(Note: Make sure to check out ‘Unravel’, a documentary about women working as cutters in Panipat.)
The amount of insights offered was staggering, and it is difficult to summarise them in just a few lines. However, the points that were repeatedly made across the entire exhibitions as well as the presentations and discussions are the following:
– In 2006, the average life span of a garment (in London, UK) was of 3 years. However, Primark Oxford street did not open until 2007 …
– When in 2008 about 80% of all donated clothing could be reused in one way or another – either as second hand clothing through charity shops, or through sales to rag sorters -, in 2011 this percentage had fallen to an estimated 60 – 70%.
– In the same period, the amount of clothing donated has decreased by about 20% (estimates say however, this is NOT the case for the total amount of clothing discarded).
Looking at the bigger picture, the talks, in combination with the exhibits, managed to draw a well understandable and memorable sketch of the mechanisms of the global clothing recycling industry. For instance:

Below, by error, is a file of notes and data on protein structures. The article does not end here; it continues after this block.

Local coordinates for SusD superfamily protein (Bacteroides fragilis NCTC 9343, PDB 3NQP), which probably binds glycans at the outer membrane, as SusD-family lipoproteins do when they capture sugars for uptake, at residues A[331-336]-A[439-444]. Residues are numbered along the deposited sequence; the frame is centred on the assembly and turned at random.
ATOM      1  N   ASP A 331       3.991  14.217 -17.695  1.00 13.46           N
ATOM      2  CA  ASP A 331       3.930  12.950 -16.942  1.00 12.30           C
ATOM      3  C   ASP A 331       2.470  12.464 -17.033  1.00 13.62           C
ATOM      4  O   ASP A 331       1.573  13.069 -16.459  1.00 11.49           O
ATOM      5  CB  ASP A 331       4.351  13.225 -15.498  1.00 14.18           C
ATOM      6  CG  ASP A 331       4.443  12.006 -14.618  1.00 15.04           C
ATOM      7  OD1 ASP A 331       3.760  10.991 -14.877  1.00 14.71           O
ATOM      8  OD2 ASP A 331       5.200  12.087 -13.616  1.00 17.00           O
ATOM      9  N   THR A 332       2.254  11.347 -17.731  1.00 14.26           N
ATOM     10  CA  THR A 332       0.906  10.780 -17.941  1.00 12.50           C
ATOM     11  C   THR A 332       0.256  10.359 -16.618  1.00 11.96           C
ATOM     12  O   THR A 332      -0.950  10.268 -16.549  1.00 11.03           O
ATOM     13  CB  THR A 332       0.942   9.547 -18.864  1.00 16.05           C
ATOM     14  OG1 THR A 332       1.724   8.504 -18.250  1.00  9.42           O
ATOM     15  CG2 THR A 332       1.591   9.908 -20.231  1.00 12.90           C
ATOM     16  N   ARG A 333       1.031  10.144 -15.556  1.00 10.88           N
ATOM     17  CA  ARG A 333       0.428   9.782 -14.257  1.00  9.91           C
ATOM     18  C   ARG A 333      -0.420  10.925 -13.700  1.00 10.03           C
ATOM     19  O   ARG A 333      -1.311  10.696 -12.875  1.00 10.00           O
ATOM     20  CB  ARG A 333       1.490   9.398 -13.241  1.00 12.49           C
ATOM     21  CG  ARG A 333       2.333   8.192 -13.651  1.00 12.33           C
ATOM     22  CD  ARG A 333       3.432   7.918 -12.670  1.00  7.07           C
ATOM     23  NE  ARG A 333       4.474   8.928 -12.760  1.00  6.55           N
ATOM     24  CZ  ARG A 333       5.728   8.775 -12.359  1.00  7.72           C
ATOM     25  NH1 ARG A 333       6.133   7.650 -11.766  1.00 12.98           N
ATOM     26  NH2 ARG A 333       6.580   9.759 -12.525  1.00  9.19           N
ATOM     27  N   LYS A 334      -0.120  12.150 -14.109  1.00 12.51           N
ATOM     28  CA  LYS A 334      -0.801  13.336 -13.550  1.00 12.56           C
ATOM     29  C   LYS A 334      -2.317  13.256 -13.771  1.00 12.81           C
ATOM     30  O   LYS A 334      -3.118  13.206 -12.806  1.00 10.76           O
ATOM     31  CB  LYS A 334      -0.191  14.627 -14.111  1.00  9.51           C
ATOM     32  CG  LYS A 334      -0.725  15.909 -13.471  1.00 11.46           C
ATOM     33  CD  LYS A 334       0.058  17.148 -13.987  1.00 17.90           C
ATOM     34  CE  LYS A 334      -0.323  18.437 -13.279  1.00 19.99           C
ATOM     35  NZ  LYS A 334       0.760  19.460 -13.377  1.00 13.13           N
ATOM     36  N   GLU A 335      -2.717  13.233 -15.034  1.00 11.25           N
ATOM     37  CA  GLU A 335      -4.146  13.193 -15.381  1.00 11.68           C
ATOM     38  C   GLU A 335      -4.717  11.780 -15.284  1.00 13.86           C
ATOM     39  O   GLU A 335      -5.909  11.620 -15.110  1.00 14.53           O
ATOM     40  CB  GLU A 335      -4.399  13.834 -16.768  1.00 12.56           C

The exhibition proved overall that no matter of how we look at it, we know very little of what is really happening to clothing (and other products) once they’ve expired from their first life. The value chains from that point onwards are however not negligible at all, and are a source of income – sometimes even fortune – of a large number of people. But, as it happens with most industries that rely on making a profit from low product margins, the majority of recycling industries have moved further East where salaries are cheaper, workers desperate to have work, and legal regulations not quite as stringent as in Europe or the US.
The industry would in fact not be able to survive otherwise. Which leads to the conclusion that much of our European recycling streams, and hence waste management concepts, entirely depend on overseas processing units. If it were not for these, we’d be swallowed already by the amounts of waste we produce ourselves.